Related Posts:

Regardless of what accounting system your startup uses, at its core will be the chart of accounts (COA). A chart of accounts will differ from company to company, but the common thread is that it is a system of your accounting records that aligns with your financial structure and offers the level of detail required in your financial statements. More specifically, it’s an indexed list of accounts that shows classifications and sub-classifications that are impacted by your financial transactions. Once you’ve assigned your transactions to an account (and its corresponding number), you can then set up your general ledger and use double-entry bookkeeping to ensure that your books are balanced.

In other words, your chart of accounts is an accounting system, designed specifically for your company, that helps you track and report your income and expenses. I would, of course, recommend working with a professional, but, even if you outsource this task, it’s still important for you to understand how to properly set up your own chart of accounts to best serve your business needs. Here’s how:

Set up your categories. There are five essential categories you’ll want to consider for your chart of accounts:

  • 1. Assets – everything your company owns (or is owed), including current assets. fixed assets, accounts receivable, inventory. In this category, also include an account for accumulated depreciation for each asset.
  • 2. Liabilities – everything your company owes (or may owe). Current liabilities include your accounts payable and taxes (both payroll and sales). Long-term liabilities might include a mortgage or some other long-term debt account.
  • 3. Owner’s equity – your business investments. This account should include common stock and preferred stock, in the case that you have investors at some point.
  • 4. Revenue – Sales revenue is your primary source of income. You may also choose to include accounts for sales discounts or returns. It’s also a good idea to create an interest income account for any income earned on company investments. Consider, too, the cost of goods and other related sales costs under your revenue account.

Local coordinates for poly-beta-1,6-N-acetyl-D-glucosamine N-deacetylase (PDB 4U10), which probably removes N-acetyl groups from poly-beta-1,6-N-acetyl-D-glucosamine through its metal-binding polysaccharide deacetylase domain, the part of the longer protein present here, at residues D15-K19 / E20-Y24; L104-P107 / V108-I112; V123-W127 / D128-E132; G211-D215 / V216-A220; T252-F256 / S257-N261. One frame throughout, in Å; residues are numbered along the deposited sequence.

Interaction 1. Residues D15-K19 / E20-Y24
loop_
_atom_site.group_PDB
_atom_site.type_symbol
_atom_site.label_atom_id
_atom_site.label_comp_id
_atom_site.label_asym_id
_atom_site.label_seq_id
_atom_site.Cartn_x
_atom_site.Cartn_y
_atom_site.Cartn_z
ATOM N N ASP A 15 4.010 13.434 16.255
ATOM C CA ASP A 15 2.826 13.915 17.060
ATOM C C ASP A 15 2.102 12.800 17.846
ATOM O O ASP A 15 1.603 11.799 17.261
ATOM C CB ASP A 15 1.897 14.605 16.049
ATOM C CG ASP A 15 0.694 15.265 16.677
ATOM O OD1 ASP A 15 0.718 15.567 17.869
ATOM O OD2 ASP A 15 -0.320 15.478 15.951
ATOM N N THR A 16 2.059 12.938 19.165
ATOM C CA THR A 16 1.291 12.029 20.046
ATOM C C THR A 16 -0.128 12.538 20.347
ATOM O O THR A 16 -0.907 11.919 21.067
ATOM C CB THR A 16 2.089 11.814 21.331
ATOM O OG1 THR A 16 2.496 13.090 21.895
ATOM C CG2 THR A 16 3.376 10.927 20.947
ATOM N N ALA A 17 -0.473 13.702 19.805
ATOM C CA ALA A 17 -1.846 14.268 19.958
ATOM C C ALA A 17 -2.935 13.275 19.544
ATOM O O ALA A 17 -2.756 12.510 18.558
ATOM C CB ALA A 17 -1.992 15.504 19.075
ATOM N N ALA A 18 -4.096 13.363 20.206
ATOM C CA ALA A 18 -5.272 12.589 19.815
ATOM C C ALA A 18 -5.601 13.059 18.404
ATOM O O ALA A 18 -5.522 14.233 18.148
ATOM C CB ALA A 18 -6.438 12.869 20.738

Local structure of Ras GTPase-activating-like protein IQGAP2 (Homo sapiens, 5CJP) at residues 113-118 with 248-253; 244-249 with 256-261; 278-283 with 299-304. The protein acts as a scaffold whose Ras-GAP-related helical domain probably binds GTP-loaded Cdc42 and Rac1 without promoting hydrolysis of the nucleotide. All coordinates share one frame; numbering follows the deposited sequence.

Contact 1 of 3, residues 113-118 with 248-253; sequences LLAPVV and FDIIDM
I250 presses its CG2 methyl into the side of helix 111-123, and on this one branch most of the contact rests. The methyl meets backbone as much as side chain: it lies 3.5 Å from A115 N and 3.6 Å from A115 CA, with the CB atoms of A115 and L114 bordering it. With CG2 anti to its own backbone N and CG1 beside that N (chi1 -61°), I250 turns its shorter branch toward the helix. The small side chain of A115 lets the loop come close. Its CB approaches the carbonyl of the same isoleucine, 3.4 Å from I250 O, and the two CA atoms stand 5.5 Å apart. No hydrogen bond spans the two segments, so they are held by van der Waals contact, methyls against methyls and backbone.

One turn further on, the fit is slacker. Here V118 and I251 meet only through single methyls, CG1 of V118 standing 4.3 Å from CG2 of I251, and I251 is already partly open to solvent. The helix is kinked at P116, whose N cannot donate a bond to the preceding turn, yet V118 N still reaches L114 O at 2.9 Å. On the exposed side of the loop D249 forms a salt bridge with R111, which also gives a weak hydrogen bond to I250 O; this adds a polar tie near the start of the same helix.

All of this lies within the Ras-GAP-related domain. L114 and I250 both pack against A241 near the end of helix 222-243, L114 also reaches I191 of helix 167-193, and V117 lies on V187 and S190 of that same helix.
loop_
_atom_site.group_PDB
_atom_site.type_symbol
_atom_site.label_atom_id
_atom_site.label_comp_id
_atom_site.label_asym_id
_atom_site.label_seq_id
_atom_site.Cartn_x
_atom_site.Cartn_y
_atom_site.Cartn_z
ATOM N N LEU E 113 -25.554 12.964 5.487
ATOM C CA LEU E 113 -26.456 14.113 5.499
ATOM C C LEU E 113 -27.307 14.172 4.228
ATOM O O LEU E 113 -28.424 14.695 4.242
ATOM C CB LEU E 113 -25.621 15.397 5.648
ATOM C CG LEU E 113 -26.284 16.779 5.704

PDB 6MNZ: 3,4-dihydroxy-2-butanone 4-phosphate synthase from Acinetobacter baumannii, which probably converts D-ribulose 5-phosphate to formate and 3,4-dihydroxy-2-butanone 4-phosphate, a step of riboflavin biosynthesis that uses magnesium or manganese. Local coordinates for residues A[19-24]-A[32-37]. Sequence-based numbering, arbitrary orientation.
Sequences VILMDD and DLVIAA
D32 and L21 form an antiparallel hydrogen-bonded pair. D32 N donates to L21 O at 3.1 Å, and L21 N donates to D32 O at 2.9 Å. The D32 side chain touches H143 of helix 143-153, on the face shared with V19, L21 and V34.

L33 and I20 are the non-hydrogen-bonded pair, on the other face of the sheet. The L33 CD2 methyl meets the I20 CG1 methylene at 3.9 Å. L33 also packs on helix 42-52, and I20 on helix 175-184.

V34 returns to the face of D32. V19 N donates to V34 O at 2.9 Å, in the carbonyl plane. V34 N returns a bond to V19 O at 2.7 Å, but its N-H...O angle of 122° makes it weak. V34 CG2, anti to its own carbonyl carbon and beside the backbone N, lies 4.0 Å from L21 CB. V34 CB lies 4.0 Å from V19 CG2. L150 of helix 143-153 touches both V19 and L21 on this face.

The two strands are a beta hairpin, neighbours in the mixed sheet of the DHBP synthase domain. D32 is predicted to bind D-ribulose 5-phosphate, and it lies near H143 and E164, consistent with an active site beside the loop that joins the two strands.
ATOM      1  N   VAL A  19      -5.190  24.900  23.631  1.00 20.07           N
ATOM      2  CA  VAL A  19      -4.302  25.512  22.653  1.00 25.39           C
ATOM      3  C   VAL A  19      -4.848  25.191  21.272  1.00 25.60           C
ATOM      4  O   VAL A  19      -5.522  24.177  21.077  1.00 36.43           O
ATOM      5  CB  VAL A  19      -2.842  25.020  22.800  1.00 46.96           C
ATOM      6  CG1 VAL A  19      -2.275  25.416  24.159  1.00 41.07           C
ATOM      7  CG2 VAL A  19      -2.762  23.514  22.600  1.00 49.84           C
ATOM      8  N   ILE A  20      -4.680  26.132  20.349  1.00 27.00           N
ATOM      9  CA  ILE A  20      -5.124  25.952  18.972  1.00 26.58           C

• 5. Expenses – For expenses, you may want to start with the Schedule C IRS Form. While the point of your chart of accounts isn’t merely to help you to file your taxes, this tax form is still a good starting point to build on for creating your expense account. This form includes such things as advertising, contract labor, employee benefits, legal and professional services, repairs, and more.

Contact Early Growth Financial Services for help identifying and tracking your expenses and all your other financial needs.

Look to the future. Your business will grow and change, so, when setting up your accounts, don’t just think about your current accounts, but also consider those you may need in the future. For example, you may not have any employees, but you likely will build out your staff at some point so take this into account.

Create a numbering system. Typically your chart of accounts will be established as a four-digit numbering system. Each category of accounts will share the initial digits and then the following digits will be used for sub-categories.This gives you room to grow and add additional accounts. For example, your assets category could be assigned to 1000. Each asset in this account would then be assigned in sequence: 1000, 1010, 1020, etc.

Delete irrelevant accounts. Of course you’ll want to pick and choose the accounts that are relevant to your startup, and leave out the rest. For example, if your startup is service-oriented, then you won’t have any inventory to account for. This is where you have to personalize your chart of accounts.

Add more granularity. Depending on your business, it may make sense to offer a greater level of detail in some categories.For example, if one of your expenses is for multiple legal or professional services, you may want to break these services out into separate accounts.

Fine-tune your chart of accounts. As with any financial document or plan, your chart of accounts isn’t static. As your startup grows, you may find that it makes sense to add or delete particular accounts. Keep working with it until it is aligned with your financial plan.

There’s no one perfect chart of account. You just want to tweak your accounting system until you have what you need: the necessary information to make solid financial decisions for your startup.

Questions about creating your chart of accounts? Let us know in comments below or contact Early Growth Financial Services for accounting support.

David Ehrenberg is the founder and CEO of Early Growth Financial Services, a financial services firm providing a complete suite of financial and accounting services to companies at every stage of the development process. He’s a financial expert and startup mentor, whose passion is helping businesses focus on what they do best. Follow David @EarlyGrowthFS.

Related Posts:

Early Growth
January 31, 2013